But interesting as that was there is rather more to Professor Tainter's work that is worth looking at. His paper was published in a biological journal, The Journal of Ecological Complexity and is an attempt to look at historical phenomena from an ecological perspective. In particular he looks at the rise and fall of the Roman Empire -a subject much on History Books Review's mind at the moment given the ongoing extended review I am doing of Gibbon at the moment.
Rome came to world prominence more as a result of its defeat of Carthage than of any other single episode in its history. And at first sight, its victory was surprising. The Carthaginians had been in the empire business for quite a few centuries before the Romans and had ample resources, in particular they had an efficient fleet and more than enough hard cash to employ mercenaries to deal with anything the Romans might throw at them. Any rational observer who was inclined to make a prediction would undoubtedly have picked the Carthaginians as the likely winner.
Observers at the time like Polybius attributed the triumph of the Romans to some kind of unique grit in their character that enabled them to bounce back from setback after setback. Tainter sees things differently. He sees the very sophistication of the Carthagninans as their Achilles heal. By having a complex society it became impossible for them to rapidly adapt to changed circumstances. By contrast the agrarian Romans simply packed their bags and went off to fight. They could and would stay in the field for as long as they remained unkilled. Carthaginian generals by contrast had elaborate problems relating to pay, supplies and politics.
Having beaten Carthage the Romans settled down to mimic the very features of Carthaginian society that made it vulnerable to Roman attack. When Augustus left Rome a city of marble rather than brick he must also have created a profession of architects. We start hearing about lawyers, poets and full time soldiers. There must have been quite a few mosaic designers around too.
And complex sophisticated societies can come up with impressive achievements. The most impressive one in many ways was the Roman army, which was able to field several hundred thousand men full time year in year out for centuries. Under normal circumstances the legions were unbeatable in both training and numbers. Tainter regards the army as an example of problem solving. The problem was maintaining the existence of the empire in the face of external and internal threats - and for a long period of time it was an effective solution.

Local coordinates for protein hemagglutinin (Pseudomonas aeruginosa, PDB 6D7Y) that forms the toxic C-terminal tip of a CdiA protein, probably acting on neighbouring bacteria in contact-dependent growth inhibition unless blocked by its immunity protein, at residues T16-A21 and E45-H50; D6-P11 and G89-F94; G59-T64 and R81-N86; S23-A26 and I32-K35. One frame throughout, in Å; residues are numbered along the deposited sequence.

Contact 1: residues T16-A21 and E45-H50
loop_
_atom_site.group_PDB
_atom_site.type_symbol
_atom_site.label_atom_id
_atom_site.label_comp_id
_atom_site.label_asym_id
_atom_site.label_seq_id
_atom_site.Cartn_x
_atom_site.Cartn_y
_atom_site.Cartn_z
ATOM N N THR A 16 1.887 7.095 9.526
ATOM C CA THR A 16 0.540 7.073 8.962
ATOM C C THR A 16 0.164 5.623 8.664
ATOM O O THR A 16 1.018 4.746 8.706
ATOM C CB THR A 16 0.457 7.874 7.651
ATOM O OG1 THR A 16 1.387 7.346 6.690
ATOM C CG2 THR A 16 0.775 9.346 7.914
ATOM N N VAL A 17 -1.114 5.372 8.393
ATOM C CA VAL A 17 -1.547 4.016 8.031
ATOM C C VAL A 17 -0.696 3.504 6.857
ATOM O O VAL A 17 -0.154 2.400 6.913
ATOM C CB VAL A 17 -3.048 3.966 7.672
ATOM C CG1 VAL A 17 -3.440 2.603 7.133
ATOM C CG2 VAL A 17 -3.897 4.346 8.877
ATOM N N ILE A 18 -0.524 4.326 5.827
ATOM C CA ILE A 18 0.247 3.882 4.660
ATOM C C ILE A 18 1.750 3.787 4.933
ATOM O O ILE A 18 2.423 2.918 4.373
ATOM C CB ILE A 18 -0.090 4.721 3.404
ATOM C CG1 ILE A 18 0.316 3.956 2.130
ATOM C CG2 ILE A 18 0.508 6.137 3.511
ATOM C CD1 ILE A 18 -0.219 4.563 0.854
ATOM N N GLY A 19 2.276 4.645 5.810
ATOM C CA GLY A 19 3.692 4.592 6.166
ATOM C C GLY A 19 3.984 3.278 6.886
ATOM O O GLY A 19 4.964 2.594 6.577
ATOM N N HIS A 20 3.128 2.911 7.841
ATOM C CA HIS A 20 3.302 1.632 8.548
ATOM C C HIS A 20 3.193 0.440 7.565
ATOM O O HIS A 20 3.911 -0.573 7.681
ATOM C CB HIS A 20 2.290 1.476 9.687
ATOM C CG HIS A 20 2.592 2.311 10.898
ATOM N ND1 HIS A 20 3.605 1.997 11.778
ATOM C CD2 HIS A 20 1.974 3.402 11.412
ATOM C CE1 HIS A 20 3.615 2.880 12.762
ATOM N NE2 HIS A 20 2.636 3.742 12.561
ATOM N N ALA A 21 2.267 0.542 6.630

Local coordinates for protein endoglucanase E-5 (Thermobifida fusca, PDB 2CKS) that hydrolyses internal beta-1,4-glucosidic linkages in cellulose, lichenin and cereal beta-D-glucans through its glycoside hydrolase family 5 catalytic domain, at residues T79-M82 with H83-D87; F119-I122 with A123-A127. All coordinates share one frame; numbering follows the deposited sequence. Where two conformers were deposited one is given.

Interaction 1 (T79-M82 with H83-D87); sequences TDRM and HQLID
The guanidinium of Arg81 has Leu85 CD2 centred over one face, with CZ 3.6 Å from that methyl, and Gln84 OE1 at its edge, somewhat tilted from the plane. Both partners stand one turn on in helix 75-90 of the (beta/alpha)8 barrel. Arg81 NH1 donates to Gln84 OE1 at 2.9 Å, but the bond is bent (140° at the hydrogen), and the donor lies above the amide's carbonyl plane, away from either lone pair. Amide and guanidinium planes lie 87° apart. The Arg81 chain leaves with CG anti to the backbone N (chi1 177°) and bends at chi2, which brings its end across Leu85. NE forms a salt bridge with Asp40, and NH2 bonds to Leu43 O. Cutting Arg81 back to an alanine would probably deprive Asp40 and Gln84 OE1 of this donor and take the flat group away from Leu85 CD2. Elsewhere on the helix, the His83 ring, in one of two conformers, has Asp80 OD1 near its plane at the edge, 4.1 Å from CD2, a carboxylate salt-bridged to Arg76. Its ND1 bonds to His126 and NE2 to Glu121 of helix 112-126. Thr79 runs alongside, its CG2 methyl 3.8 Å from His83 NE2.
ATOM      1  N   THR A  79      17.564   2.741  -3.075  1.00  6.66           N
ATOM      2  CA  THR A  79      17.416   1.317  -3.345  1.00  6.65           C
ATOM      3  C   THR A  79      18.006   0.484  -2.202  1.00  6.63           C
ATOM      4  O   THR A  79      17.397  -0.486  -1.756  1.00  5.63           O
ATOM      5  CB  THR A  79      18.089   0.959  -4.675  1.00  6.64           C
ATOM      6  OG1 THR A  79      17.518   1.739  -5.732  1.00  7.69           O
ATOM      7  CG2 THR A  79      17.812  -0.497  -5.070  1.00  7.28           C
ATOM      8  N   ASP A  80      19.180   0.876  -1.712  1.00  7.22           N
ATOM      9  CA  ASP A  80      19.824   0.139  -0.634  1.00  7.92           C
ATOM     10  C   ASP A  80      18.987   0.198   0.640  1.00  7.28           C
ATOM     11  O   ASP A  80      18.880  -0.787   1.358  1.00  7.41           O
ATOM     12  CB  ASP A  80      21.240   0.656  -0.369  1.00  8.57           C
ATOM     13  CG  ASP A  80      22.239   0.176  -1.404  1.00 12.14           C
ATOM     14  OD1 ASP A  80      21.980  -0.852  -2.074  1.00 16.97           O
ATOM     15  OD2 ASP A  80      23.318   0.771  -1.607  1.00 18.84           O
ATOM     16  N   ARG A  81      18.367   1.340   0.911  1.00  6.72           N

But the productive capacity of the empire was finite and the cost of the army was high on the rest of society. And the attacks on the empire were continual. By the time of Diocletian and Constantine it was draining the resources away from most other activities. We see an attempt to solve this problem in Constantine's restrictions on movement between professions. Typically for a complex society the response to a problem is to increase complexity - in this case regulations. As I have also discussed in my earlier blog post, inflating the currency was another. Calls for increasing regulatory activity and resorts to complex financial engineering have a very contempary ring, don't they?
Meanwhile, the illiterate barbarians had a much simpler problem. If they could get together enough of their poor but valiant friends to have a sporting chance against a legion, the empire offered big opportunities in the form of portable wealth. It needed a lot of personal courage and a reckless disregard of danger, but it didn't require any planning or accumulation of knowledge, expertise and material.
If you track the barbarian invasions from the third century onwards you will see that the barbarians were rarely able to prevail against a determined emperor with his well trained and sophisticated military machine behind him. (My upcoming podcasts are one option if you want to do that.)But every blow weakened the structure and also increased the complexity as the government tried more and more solutions to their problems. In the end, the whole edifice collapsed.
If this paper is correct Rome fell simply because at the end of the day, running an empire of that size was just too hard.
Joseph Tainter Social Complexity and Sustainability Ecological Complexity 3 (2006) 91–103
This is on my Christmas list if anyone wants to get it for me.